Tsunami evacuation zones and routes

Find out if and when you need to evacuate.

Long or strong, get gone

If you feel a rolling-motion earthquake for longer than a minute or a strong earthquake that makes it hard to stand up, then you need to get gone.

When to evacuate

Your best warnings for a tsunami are:

  • a long rolling-motion earthquake that’s longer than a minute,
  • a strong earthquake that makes it hard to stand up, or
  • unusual ocean behaviour: loud or strange noises coming from the sea (e.g. like a jet plane or train) or sudden sea level changes.

You need to evacuate the red and the orange evacuation zones if you experience or observe these warning signs.

It is unlikely that a tsunami has been created, but it is better to be safe than sorry. Tsunami waves come in series. The first wave may not be the biggest, so you need to be prepared to stay out of the evacuation zones for many hours. If a tsunami is coming from close to our shore, there will not be any time to issue an official warning, sound sirens or to send an emergency mobile alert. The earthquake is your best warning.

An official tsunami warning can be issued for a tsunami coming from outside the Canterbury region or from across the Pacific Ocean. You will hear Civil Defence official tsunami warnings on the radio, on television, on social media, or via an Emergency Mobile Alert, telling you which zones to evacuate.

What is a long or strong earthquake?

A long earthquake is an earthquake that shakes for longer than one minute. 

The bigger the earthquake magnitude, the longer the shaking. So if the earthquake lasts for longer than a minute, you know that it is big, somewhere, probably over magnitude 7.5 which is big enough to possibly create a damaging tsunami if it was under the ocean.

A strong earthquake is when the shaking is so strong that it is hard to stand up – the sort of earthquake where furniture starts moving around and things fall over.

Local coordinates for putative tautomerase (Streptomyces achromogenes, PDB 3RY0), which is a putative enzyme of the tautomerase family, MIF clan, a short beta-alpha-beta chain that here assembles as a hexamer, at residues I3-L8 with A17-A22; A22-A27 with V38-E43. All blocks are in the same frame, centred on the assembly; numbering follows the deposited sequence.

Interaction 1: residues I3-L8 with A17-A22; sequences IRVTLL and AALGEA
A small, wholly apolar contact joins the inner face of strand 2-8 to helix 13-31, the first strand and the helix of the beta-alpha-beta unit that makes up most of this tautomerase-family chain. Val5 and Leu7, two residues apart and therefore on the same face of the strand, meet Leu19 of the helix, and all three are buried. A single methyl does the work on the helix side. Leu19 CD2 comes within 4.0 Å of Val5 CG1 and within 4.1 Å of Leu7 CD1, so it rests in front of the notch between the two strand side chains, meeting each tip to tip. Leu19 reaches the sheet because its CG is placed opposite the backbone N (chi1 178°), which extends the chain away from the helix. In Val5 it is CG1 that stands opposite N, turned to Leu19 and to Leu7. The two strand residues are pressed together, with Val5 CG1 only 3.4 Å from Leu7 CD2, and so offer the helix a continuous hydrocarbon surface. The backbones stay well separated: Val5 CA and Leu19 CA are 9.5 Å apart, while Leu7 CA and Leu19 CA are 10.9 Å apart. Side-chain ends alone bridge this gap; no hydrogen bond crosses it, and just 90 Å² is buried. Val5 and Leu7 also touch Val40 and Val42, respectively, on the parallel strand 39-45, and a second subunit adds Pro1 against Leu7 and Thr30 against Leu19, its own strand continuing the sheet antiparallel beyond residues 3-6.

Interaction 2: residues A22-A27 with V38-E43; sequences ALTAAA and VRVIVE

Why the long or strong message?

If you are near a big earthquake, the shaking will be long and strong. A big earthquake further away from you may be felt as a long but mild or moderate, rolling earthquake. 

A big earthquake far away may still have created a tsunami, it will just take longer to reach you than if it was just offshore. So this is why the message is long or strong, rather than long and strong. 

Sirens and when to return home

The sirens are to be activated in the case of a distant source tsunami and will only be sounded for regional sourced tsunami if time allows.

Sirens installed along the Christchurch coastline are intended to warn you about a tsunami generated in the Pacific Islands or across the Pacific Ocean, and if there is time, for a tsunami generated further afield from Canterbury i.e. in the North Island's east coast.

Sirens are not intended to warn you about a tsunami created close to our shore. A long or strong earthquake will be your only warning of a tsunami created close to our shore.

Safe to return, 'all clear' messages will be broadcasted by Civil Defence using radio, TV, radio, Council's Newsline(external link), and social media. 

You can also do your bit by sharing official warnings with friends and family in the evacuation zones.

Emergency Mobile Alerts

Emergency Mobile Alerts are messages broadcasted by authorised agencies to keep people safe. The alerts can be targeted to areas affected by serious hazards, including tsunami. If your phone is on, capable and inside the targeted location, you should get the alerts.

It is important that you still evacuate after a long or strong earthquake and not wait. Emergency Mobile Alerts are just one way of finding out about serious threats, so ensure you have an emergency plan and know where to find more information during an emergency.

Emergency Mobile Alerts will only be used for serious hazards that involve threats to life, health or property, or in some cases for test purposes. If your phone is on, capable and inside the targeted location, you should get the alerts. You don’t have to download an app or subscribe to a service, just ensure your phone is capable and updated.

Visit the Civil Defence website to find out if your phone is ready to receive Emergency Mobile Alerts and access Emergency Mobile Alert factsheets(external link)

Tips to evacuate safely

Residents and businesses in the tsunami evacuations zones should have plans in place for an evacuation.

Plan your route

Know what to do and where to go. Understand your evacuation zones so that you know which zones you may need to evacuate. Are there any local landmarks in your area to indicate that you’re out of the evacuation zones? Take some time today to make a plan with your family. Do you know the evacuation route that is closest to your home or workplace?


If possible, take extra passengers in your car. Check whether your neighbour needs a ride or help evacuating. Carpooling reduces the number of cars on the road and helps with traffic flow.